This probably is why Jacob, writing later, comes across as filled with such existential angst. We being a lonesome and forelone people. Wanderers in a strange land. They did mourn out all their days.
This is a great post, although I suspect that in the end I am sympathetic to some of Clark’s criticisms. A while back, I went through 1 Nephi looking at the contrast between how Nephi read the scriptures and how his brothers read the scriptures. Ultimately, I think that they are both reading them “legalistically” in the sense that they are seeking in them authoritative norms of conduct. (For all those who want to no quibble about whether or not this is really a “legal” dispute because it is not associated with things like state enforcement, neutral third party adjudication, and the like, I would point out that folks spend millenia talking about “law” before John Austin created a fetish about enfocement and that the Greek language, for example, doesn’t have a word for “law” in our modern sense — “nomos” standing in for what we would call law, legislation, precedent, custom, and even manners. So take your anachronistic quibbling and shove it in your ear ;->)
I think, however, that what Nephi and his brothers offer are starkly different ways in which one recovers the normativity of the scriptures. Laman and Lemuel recover the law of the scriptures as a set of requirements that then can be used to justify their righteousness. Nephi recovers the law — i.e. the pattern or “nomos” to be followed — of the scriptures by seeing them as a series of stories that the righteous re-enacted in their lives. This is seen most starkly in how they approach the figure of Moses. For Laman and Lemuel Moses is always the modifier of law as in “Law of Moses.” In contrast, for Nephi Moses is almost always the prophet leading his people through the wilderness to the promised land.
In short, I think that the contrast between Nephi and Laman and Lemuel in 1 Ne suggests that his orientation toward texts is much more similar to Jacob’s than you suggest here.
I like your conclusion a lot. I have to argue with the premise that there is nothing in the writings on the Brass Plates that would justify Nephi’s killing Laban or that his doing so in anyway had any impact whatseover of the fall of Jeusalem. The Lord tells Nephi that he has delivered Laban into his hands. This is not something new. It is part of the OT tradition. The Lord delivered Saul into David’s hands three times. Three times David chose not to kill Saul. The Law of Moses clearly states that if a person lays in wait to kill someone then that is murder, But, if an adversary has tried to kill you, as Laban clearly did, and then the Lord delivers that enemy into your hand you are justified 1. because of self defense 2. because it was not premeditated (Nephi had no idea how he was going to get the plates) and 3. because the Lord delivered Laban into Nephi’s hand. Had Nephi been planning on remeaing in or about Jerusalem he would have been required to flee to some other place for santuary. That is what he did. He fled. The Law of Moses provides cities of santuary for just such instances. The requirement is that when someone kills and is not guilty of murder they must live in a sanctuary city througout the lifetime of the Priest.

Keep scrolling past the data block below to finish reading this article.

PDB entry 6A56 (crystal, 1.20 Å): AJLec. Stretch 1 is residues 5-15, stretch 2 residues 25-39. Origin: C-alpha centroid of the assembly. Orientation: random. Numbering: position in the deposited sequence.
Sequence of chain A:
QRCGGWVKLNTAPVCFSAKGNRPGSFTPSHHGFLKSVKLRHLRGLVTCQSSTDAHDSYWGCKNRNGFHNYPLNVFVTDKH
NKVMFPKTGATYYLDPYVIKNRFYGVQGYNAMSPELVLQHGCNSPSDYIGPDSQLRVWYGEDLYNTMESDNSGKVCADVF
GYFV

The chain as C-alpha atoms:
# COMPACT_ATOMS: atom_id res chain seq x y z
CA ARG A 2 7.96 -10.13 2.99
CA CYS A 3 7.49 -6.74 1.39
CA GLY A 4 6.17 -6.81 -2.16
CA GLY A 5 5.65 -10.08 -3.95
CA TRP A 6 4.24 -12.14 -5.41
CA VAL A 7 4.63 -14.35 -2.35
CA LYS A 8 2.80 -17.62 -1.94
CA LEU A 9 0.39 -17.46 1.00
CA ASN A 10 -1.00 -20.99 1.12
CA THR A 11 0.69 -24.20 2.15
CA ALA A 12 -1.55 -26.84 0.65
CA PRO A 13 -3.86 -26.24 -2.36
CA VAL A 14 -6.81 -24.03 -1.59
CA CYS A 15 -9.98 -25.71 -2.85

But, I really like your conclusion.
Thanks for the comments. What Nephi or Jacob do with their texts is going to change a little from verse to verse, so any schematic summary is going to ignore a lot of subtle (and not subtle) differences, and other people will weigh some aspects more heavily than others. (Also, I don’t feel like combing through some 70 chapters verse by verse at the moment.) My post, and the questions and objections related to it, are concerned with something I don’t think has been addressed sufficiently, namely, how did the Nephites read? What did Nephi think he was doing when he read and wrote? What functions are accorded to texts and literacy in the Book of Mormon? There’s a considerable body of recent literature on reading practices at various times and places; is there any parallel for Nephi’s exclusive focus on writing on metal plates? (None that I know of.)
I do think, though, that Jacob and Nephi offer more interesting figures for contrasting modes of literacy than Nephi and Laman. With Jacob and Nephi, we at least have several chapters to work with. But Laman never gets a chance to speak for himself; in some ways Laman and Lemuel are caricatures, even comic characters, whose ability to read is consciously treated as defective. Also, I suspect that the final analysis of a contrast between Nephi’s and Laman’s reading would come to the unsurprising conclusion of Nephi = good and Laman = double plus ungood.
As Chris and Clark and my post suggest, Nephite literacy offers plenty of potential for a post-something-or-other reading of the Book of Mormon. Did I mention that, of all things it might be, the Book of Mormon is not a simple book?
One thing we have to remember in reading the Book of Mormon is that Nephi and the other prophets did know the end. They did see our day and they were guided by the spirit to write those things that would be of great worth to us in this day.